Possible Reasons for the Silence

Looking more to the individual than the community is a worldwide phenomenon, exacerbated by Western culture and the omnipresence of social media. Judging by our collective Instagram feed, we care more about our commercial selves than our community. But just because our feeds don’t tell the story, doesn’t mean we don’t experience anxiety, anger, or fear about our collective future.

On the upside, social media means artists can share their work widely, reaching new audiences and transcending physical boundaries. Instagram and TikTok are excellent platforms for resistance art, but on the downside ‘cancel culture’ and fear of alienation often prevent artists from making bold statements.

Other reasons explaining why we’ve lost the culture of resistance art include how we’re socialized and if we get access to opportunity and education. For example, artists from less privileged communities don’t have the channels or means to make and share their art. The middle class, on the other hand, have been socialized not to offend, with a generation-long emphasis on political correctness and politeness killing open and honest dialogue before it even starts. We also have a generation trapped by the ideas and emotions of parents, who could have strong reactions to alternative political ideas. All in all, the risk is high; why alienate followers and family when the reward is unclear?

The Enduring Power of Art

As South Africa continues to evolve, the role of art in achieving political change remains as important as ever. In a world where political landscapes are constantly shifting, art can offer a unique lens through which to view and influence change. For the young people of South Africa, embracing the power of art means not only honouring the past but also shaping a more just and vibrant future.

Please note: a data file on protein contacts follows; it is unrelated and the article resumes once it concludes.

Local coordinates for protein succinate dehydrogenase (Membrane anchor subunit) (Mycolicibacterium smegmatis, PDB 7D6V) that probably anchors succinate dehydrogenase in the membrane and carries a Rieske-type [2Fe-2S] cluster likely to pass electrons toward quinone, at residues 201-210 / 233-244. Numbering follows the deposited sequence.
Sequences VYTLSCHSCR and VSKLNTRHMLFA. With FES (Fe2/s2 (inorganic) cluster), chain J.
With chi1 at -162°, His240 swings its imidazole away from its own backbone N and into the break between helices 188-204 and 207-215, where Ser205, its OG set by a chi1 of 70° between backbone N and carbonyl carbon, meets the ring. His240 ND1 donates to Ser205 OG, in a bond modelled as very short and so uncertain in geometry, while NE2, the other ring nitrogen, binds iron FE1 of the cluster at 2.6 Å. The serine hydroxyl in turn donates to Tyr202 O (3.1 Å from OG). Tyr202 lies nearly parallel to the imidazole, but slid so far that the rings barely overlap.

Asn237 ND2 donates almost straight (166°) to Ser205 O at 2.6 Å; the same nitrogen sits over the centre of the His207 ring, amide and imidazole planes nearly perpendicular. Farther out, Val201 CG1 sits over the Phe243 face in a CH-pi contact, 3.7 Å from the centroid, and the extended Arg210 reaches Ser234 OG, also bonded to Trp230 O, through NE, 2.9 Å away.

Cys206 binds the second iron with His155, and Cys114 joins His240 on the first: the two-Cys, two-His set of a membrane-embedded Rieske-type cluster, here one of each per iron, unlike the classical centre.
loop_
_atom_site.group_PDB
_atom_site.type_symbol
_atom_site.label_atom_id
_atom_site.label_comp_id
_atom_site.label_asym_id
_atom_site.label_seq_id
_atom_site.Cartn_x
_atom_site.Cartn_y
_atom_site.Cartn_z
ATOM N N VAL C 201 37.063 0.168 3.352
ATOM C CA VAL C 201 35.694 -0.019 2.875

Call to Action

Art is a way to express your unique experiences, views, and aspirations to challenge stereotypes and historical ways of thinking. We need to facilitate the understanding of complex issues like politics, through art. By hosting community workshops and supporting collaborative art projects we can enable young artists to develop skills and find their voice in the creative landscape.

For many of us, this election has stirred various emotions—anxiety, fear, and hope—and it’s crucial to express these through art.

Let’s use creativity as a force for positive change, giving a voice to the voiceless and participating in the dialogue about South Africa’s future.

#Art4Change #Between10and5 #ResistanceArt #SouthAfrica

* Featured Image Credit: Ralph Ziman, Hondo, 2014.
Hondo was created by Ralph Ziman in Johannesburg. Ziman’s practice is motivated by a sense of social responsibility toward global politics. Using imagery that is at once vivid and dark, he comments on serious issues such as life under apartheid, the arms trade and trophy hunting.